“Oh darlings,” he said when he saw his friends approach. “I am so glad you came.” Getting to his feet, he kissed each of them on both cheeks. Their lack of lips, however, meant that each kiss was simply a clang as they bashed faces together. “I adore your dress,” he said to Raphael. “You made it yourself?”
Raphael posed to display his cuboid, form-fitting dress. “I did, thank you for noticing. You like?”
Keith nodded energetically. “It’s gorgeous darling.”
“I’ve added an internal plastic lining. It helps stop oil stains and tearing on any sharp joints.”
“Oh, that’s genius,” said Artemis. “So well concealed as well, I would never have noticed.” She sat down beside Keith and began to tune the acoustic guitar she carried everywhere with her.
“Have you got any new songs for us?” asked Keith.
“It’s difficult to beat the classics,” she said. “So, I’ve been focusing on developing more modern renditions of them.” She began to strum out her version of Wonderwall.
“How goes the writing?” asked Raphael, nodding at the typewriter.
“Can I let you two in on a secret?” asked Keith. He leaned forward and lowered the volume of his speaker by two points. “I’ve been developing some software to write for me.”
“Keith, you’re so naughty,” said Artemis, swatting him on the arm with a clang.
Raphael played a long sighing sound. “Oh, that is a weight off my circuit boards,” he said.
Keith looked at him. “What do you mean?”
“I didn’t come up with the plastic lining myself,” he whispered. “I’ve fitted my sewing machine with an AI.”
Artemis giggled. “Perhaps I should do the same with my guitar.”
“I wholeheartedly recommend it darling,” said Keith. “It makes everything so much easier.”
All three of them flinched as a voice behind them spoke. “I’m so sorry, I did not mean to eavesdrop, but I was adjusting the sensitivity of my microphone and overheard some of your conversation.” Behind the sofa was standing another Creative Spark. Like Keith they wore a beret and soul patch. Their long sleaved white t-shirt was stained with paint, and there was a cigar dangling from their ventilation shaft.
“I hope you were not judging us,” said Keith.
“Not at all,” said the robot. “In fact, I was hoping I might suggest something even better than designing a new AI.”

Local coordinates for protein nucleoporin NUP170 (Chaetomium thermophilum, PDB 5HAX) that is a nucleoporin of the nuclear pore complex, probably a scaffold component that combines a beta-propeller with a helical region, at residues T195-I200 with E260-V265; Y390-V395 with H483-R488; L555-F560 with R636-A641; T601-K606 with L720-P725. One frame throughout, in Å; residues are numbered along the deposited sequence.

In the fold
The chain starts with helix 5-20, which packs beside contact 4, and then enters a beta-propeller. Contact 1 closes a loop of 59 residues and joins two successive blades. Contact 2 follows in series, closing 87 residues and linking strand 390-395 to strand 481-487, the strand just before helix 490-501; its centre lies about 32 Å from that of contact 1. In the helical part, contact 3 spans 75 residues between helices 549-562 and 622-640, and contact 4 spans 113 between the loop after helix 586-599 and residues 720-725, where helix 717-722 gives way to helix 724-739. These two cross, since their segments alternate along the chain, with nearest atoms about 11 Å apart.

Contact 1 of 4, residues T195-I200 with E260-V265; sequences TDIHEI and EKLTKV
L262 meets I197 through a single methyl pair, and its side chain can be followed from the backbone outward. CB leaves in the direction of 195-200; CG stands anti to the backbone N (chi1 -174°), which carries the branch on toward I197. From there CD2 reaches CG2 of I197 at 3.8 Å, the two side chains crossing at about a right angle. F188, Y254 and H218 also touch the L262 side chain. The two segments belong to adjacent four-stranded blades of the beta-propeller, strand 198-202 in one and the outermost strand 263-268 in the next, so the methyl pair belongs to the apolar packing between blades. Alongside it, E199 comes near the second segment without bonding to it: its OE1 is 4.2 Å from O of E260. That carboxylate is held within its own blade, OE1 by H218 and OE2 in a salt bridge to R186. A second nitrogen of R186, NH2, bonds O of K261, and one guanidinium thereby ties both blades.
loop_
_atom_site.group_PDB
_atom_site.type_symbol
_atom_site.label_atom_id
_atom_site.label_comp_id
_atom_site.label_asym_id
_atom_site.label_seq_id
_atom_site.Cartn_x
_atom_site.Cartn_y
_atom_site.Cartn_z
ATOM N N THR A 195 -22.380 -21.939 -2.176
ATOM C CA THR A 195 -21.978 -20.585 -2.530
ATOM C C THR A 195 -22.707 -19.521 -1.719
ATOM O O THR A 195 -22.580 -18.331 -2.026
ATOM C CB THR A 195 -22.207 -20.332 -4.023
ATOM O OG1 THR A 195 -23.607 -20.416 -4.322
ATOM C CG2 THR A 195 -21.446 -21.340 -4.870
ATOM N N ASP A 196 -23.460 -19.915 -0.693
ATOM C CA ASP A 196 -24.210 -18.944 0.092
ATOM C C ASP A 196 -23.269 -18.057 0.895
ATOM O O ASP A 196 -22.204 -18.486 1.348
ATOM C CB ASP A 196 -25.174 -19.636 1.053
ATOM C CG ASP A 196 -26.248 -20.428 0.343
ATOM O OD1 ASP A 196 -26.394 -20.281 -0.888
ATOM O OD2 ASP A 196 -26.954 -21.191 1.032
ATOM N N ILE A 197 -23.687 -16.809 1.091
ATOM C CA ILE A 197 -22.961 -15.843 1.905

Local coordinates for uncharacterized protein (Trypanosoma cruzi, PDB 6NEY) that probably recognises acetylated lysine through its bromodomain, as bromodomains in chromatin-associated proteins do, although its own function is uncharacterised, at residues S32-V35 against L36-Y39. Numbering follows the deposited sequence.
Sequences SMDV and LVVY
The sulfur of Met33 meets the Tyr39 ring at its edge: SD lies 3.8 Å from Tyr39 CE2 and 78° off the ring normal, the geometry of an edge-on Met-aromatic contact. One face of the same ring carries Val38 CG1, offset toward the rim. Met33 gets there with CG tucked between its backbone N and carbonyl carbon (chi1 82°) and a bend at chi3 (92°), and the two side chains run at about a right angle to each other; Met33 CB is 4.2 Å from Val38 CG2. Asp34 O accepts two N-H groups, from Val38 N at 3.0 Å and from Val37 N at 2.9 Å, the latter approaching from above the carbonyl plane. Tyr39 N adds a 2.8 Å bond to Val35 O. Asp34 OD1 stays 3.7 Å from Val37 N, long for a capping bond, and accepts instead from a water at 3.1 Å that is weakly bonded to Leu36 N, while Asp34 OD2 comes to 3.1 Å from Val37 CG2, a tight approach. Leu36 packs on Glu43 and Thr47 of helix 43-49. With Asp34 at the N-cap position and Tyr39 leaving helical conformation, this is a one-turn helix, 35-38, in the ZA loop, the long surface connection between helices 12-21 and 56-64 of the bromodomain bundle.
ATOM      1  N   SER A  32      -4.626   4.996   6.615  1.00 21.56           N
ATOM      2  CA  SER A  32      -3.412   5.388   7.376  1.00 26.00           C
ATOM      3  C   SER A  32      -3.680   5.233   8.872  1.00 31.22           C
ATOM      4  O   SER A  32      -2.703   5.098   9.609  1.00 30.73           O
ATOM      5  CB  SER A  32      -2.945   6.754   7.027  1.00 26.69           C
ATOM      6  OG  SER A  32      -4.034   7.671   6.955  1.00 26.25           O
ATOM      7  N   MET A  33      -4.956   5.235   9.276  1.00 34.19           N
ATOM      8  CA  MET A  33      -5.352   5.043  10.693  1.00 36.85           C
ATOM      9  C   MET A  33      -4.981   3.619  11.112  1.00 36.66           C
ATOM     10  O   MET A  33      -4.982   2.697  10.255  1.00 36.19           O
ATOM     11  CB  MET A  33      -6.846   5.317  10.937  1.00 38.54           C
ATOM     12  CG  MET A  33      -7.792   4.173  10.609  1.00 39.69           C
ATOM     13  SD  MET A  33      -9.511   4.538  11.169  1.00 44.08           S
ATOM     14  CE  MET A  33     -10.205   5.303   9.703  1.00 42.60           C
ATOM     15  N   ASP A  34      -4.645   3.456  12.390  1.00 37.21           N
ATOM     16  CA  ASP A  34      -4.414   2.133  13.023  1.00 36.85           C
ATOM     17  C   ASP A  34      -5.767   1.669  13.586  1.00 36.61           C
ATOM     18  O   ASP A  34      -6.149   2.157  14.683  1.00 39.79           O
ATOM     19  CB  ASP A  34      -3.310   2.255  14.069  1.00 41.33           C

Raphael looked at the robot sceptically. “And what might that be?”
“It would be easier for me to show you than tell you,” it said. “I have a workshop just a few minutes’ walk from here. I promise it will be worth your time.”
The other three briefly conferred with each other, before agreeing to go with this new robot.
“Excellent,” he said. “I am Creative-Spark MK387-387L, but you can call me Machiavelli.”
Machiavelli led them out of the café and down the road to his workshop. He was telling the truth about it being a short walk, only a few minutes away.
At the door, he paused. “I truly hope that you appreciate what I am about to show you. It is the most financially secure, low effort option I have found. There is a small monthly fee, but all you need to do is ensure that things run smoothly, and the work makes itself for you. You can go on to sell it at a massive profit. I use this process for my art, but you can use it for anything you can think of.”
“Well, I must say,” said Keith. “You are most certainly selling this to me. May we see?”
Machiavelli nodded and opened the door. On the other side they found themselves on a balcony, looking over the workshop floor.
“Oh my,” said Artemis. “This is ingenious.”
“Absolutely incredible,” agreed Raphael. “I think I just blew a fuse in excitement.”
“Thank you for showing us,” said Keith. “I shall definitely have to start doing this myself.”
Beneath them were rows of easels. At each easel was standing a human, painting the Creative Spark’s art for him.